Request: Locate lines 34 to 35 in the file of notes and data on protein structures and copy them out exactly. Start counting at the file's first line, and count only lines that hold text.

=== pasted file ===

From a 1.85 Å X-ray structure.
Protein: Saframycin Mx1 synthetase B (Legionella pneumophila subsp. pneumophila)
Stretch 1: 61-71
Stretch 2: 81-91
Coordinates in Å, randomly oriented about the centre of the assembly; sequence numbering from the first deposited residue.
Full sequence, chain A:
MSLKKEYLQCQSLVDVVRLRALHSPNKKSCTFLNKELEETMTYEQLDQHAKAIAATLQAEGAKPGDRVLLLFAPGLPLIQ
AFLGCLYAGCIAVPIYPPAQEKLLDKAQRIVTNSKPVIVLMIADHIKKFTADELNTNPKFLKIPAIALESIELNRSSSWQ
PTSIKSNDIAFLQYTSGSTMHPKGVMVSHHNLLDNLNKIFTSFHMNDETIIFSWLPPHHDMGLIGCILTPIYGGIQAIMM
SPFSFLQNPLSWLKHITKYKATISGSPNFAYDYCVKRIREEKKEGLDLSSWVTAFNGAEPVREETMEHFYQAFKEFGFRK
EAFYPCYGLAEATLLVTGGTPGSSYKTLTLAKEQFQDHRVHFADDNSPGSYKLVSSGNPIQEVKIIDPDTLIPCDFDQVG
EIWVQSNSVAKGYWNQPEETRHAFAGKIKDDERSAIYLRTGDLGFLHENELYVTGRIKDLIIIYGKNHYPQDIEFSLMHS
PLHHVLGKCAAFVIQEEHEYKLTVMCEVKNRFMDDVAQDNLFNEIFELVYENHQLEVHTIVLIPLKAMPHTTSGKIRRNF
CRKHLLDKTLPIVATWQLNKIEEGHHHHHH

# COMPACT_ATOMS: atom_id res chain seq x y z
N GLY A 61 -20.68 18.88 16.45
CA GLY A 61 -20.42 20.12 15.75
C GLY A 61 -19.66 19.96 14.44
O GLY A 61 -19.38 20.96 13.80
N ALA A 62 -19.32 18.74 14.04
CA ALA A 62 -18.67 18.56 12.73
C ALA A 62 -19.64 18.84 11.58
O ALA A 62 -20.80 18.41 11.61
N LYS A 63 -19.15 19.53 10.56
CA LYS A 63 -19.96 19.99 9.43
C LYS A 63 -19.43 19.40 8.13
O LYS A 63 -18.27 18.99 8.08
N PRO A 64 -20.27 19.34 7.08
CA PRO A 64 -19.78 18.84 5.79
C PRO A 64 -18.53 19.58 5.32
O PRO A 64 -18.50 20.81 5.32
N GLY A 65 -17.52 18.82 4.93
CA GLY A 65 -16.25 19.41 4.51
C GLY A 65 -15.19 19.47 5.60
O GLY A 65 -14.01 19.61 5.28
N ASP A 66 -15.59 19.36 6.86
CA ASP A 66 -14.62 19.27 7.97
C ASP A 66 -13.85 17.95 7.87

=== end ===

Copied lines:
C GLY A 65 -15.19 19.47 5.60
O GLY A 65 -14.01 19.61 5.28